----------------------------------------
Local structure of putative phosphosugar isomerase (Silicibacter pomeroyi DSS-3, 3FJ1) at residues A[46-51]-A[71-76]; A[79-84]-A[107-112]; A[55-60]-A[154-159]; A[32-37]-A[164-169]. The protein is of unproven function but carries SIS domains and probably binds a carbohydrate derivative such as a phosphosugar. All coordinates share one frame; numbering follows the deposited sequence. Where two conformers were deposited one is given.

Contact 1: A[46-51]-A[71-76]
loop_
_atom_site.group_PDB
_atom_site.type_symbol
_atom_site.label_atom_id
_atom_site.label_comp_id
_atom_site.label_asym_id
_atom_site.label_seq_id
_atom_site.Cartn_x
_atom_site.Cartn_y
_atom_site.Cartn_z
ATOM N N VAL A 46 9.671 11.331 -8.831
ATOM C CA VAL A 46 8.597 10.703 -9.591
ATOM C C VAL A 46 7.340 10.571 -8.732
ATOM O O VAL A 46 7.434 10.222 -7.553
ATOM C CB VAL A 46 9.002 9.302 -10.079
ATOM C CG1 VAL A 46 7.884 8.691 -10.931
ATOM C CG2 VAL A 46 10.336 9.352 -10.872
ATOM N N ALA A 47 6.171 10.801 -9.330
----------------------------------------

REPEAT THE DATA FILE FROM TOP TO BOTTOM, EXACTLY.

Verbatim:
Local structure of putative phosphosugar isomerase (Silicibacter pomeroyi DSS-3, 3FJ1) at residues A[46-51]-A[71-76]; A[79-84]-A[107-112]; A[55-60]-A[154-159]; A[32-37]-A[164-169]. The protein is of unproven function but carries SIS domains and probably binds a carbohydrate derivative such as a phosphosugar. All coordinates share one frame; numbering follows the deposited sequence. Where two conformers were deposited one is given.

Contact 1: A[46-51]-A[71-76]
loop_
_atom_site.group_PDB
_atom_site.type_symbol
_atom_site.label_atom_id
_atom_site.label_comp_id
_atom_site.label_asym_id
_atom_site.label_seq_id
_atom_site.Cartn_x
_atom_site.Cartn_y
_atom_site.Cartn_z
ATOM N N VAL A 46 9.671 11.331 -8.831
ATOM C CA VAL A 46 8.597 10.703 -9.591
ATOM C C VAL A 46 7.340 10.571 -8.732
ATOM O O VAL A 46 7.434 10.222 -7.553
ATOM C CB VAL A 46 9.002 9.302 -10.079
ATOM C CG1 VAL A 46 7.884 8.691 -10.931
ATOM C CG2 VAL A 46 10.336 9.352 -10.872
ATOM N N ALA A 47 6.171 10.801 -9.330